Charles Patrick Davis, MD, PhD
Dr. Charles "Pat" Davis, MD, PhD, is a board certified Emergency Medicine doctor who currently practices as a consultant and staff member for hospitals. He has a PhD in Microbiology (UT at Austin), and the MD (Univ. Texas Medical Branch, Galveston). He is a Clinical Professor (retired) in the Division of Emergency Medicine, UT Health Science Center at San Antonio, and has been the Chief of Emergency Medicine at UT Medical Branch and at UTHSCSA with over 250 publications.
Melissa Conrad Stöppler, MD
Melissa Conrad Stöppler, MD, is a U.S. board-certified Anatomic Pathologist with subspecialty training in the fields of Experimental and Molecular Pathology. Dr. Stöppler's educational background includes a BA with Highest Distinction from the University of Virginia and an MD from the University of North Carolina. She completed residency training in Anatomic Pathology at Georgetown University followed by subspecialty fellowship training in molecular diagnostics and experimental pathology.
In this Article
- Cholera facts
- What is cholera?
- What is the history of cholera?
- What are cholera symptoms and signs?
- What causes cholera, and how is cholera transmitted?
- What are risk factors for cholera, and where do cholera outbreaks occur?
- Is cholera contagious?
- What is the incubation period for cholera?
- What is the contagious period for cholera?
- What physicians usually treat cholera?
- How do health-care professionals diagnose cholera?
- What is the treatment for cholera?
- Is it possible to prevent cholera? Are cholera vaccines available?
- What is the prognosis of cholera?
- Where can people find more information about cholera?
What is the history of cholera?
Cholera has likely been affecting humans for many centuries. Reports of cholera-like disease have been found in India as early as 1000 AD. Cholera is a term derived from Greek khole (illness from bile) and later in the 14th century to colere (French) and choler (English). In the 17th century, cholera was a term used to describe a severe gastrointestinal disorder involving diarrhea and vomiting. There were many outbreaks of cholera, and by the 16th century, some were being noted in historical writings. England had several in the 19th century, the most notable being in 1854, when Dr. John Snow did a classic study in London that showed a main source of the disease (resulting in about 500 deaths in 10 days) came from at least one of the major water sources for London residents termed the "Broad Street pump." The pump handle was removed, and the cholera deaths slowed and stopped. The pump is still present as a landmark in London. Although Dr. Snow did not discover the cause of cholera, he did show how the disease could be spread and how to stop a local outbreak. This was the beginning of modern epidemiologic studies. The last reference shows the map Dr. Snow used to identify the pump site.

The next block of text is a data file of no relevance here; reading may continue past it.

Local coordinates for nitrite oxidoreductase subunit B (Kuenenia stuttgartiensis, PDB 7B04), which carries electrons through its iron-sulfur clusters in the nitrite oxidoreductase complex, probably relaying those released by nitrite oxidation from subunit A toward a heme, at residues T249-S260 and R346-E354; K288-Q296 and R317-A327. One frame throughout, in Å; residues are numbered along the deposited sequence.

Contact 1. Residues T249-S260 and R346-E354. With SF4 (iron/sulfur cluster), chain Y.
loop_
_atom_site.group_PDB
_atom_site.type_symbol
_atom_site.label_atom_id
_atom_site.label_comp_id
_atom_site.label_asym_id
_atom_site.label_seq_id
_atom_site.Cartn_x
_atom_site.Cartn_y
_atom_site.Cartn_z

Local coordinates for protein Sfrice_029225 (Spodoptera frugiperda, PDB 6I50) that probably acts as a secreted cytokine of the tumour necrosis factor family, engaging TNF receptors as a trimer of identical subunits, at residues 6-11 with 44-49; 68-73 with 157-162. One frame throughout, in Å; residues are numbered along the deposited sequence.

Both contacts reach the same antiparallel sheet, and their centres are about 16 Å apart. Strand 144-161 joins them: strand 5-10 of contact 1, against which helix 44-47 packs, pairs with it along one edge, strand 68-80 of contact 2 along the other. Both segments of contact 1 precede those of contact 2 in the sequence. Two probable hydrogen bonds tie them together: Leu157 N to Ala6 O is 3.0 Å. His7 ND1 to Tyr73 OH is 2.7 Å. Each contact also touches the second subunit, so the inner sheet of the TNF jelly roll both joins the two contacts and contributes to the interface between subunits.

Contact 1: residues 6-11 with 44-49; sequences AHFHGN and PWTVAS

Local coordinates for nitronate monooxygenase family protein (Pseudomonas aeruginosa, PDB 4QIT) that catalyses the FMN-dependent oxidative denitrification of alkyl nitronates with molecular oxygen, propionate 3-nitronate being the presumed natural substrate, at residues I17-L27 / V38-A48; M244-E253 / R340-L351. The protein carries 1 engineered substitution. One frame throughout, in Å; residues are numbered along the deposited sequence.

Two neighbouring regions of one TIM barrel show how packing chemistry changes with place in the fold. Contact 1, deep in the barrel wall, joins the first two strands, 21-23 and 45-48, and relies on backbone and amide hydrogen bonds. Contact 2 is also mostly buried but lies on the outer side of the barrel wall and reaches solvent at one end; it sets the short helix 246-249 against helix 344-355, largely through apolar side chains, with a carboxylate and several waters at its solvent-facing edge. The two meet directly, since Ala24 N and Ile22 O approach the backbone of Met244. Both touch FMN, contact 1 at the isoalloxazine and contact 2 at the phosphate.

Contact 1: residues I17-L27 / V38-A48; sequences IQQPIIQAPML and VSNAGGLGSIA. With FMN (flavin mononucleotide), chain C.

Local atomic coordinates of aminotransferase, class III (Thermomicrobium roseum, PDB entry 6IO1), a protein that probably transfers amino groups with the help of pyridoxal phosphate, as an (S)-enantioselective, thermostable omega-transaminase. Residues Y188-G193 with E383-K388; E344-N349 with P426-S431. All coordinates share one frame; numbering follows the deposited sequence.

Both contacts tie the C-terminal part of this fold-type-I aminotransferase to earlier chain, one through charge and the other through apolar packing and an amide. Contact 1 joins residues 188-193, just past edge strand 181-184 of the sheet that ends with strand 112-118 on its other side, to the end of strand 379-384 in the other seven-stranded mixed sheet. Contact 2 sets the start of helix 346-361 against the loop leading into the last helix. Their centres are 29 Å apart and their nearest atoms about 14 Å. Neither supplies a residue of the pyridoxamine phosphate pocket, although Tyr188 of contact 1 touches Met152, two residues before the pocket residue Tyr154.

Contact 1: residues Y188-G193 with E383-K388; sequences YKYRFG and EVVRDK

V. cholerae was first isolated as the cause of cholera by Filippo Pacini in 1854, but his discovery was not widely known until Robert Koch (who also discovered the cause of tuberculosis), working independently 30 years later, publicized the knowledge and the means of fighting the disease. The history of cholera repeats itself. The U.S. National Library of Medicine houses original documents about multiple cholera outbreaks in the U.S. from the 1820s to the 1900s, with the last large outbreak in 1910-1911. Since the 1800s, there have been seven cholera pandemics (worldwide outbreaks).
Cholera riots occurred in Russia and England (1831) and in Germany (1893) when the people rebelled against strict government isolation (quarantines) and burial rules. In 2008, cholera riots broke out in Zimbabwe as police tried to disperse people who tried to withdraw funds from banks and were protesting because of the collapse of the health system that began with a cholera outbreak. Similar but less violent public protests have occurred when yellow fever, typhoid fever, and tuberculosis quarantines have been enforced by health authorities.
Multiple outbreaks worldwide continue into the 21st century with outbreaks in India, Iran, Vietnam, and several African countries occurring over the last 10 years (some recent outbreaks occurred in Haiti and Nigeria in 2010-2011, and Cuba in 2016). Why is cholera history repeating itself? The answer can be traced back to Dr. Snow's studies that show a source (water or occasionally food) contaminated with V. cholerae can easily and rapidly transmit the cholera-causing bacteria to many people. Until safe water and food is available to all humans, it is likely that cholera outbreaks will continue to happen.
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